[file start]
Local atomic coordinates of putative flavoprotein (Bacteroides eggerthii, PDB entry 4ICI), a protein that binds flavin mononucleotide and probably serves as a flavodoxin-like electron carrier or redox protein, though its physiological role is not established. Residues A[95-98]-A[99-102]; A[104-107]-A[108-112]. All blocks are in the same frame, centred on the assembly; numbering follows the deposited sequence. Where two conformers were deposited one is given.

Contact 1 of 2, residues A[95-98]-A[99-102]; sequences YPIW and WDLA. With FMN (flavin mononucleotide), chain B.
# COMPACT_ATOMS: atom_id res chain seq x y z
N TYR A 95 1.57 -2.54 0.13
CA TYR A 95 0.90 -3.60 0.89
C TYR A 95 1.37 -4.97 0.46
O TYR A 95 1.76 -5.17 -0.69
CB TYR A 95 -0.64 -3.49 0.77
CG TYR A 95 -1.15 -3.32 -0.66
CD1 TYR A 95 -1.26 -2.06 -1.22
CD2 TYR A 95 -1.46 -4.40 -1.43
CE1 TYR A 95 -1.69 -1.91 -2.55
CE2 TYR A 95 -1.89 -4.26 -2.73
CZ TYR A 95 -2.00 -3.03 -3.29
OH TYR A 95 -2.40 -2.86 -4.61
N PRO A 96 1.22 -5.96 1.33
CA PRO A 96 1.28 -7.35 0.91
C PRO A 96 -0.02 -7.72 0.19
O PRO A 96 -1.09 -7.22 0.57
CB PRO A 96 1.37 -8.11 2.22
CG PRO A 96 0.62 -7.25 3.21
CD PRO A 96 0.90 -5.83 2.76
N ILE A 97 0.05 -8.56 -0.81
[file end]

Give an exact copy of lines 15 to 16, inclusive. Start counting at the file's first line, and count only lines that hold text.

OH TYR A 95 -2.40 -2.86 -4.61
N PRO A 96 1.22 -5.96 1.33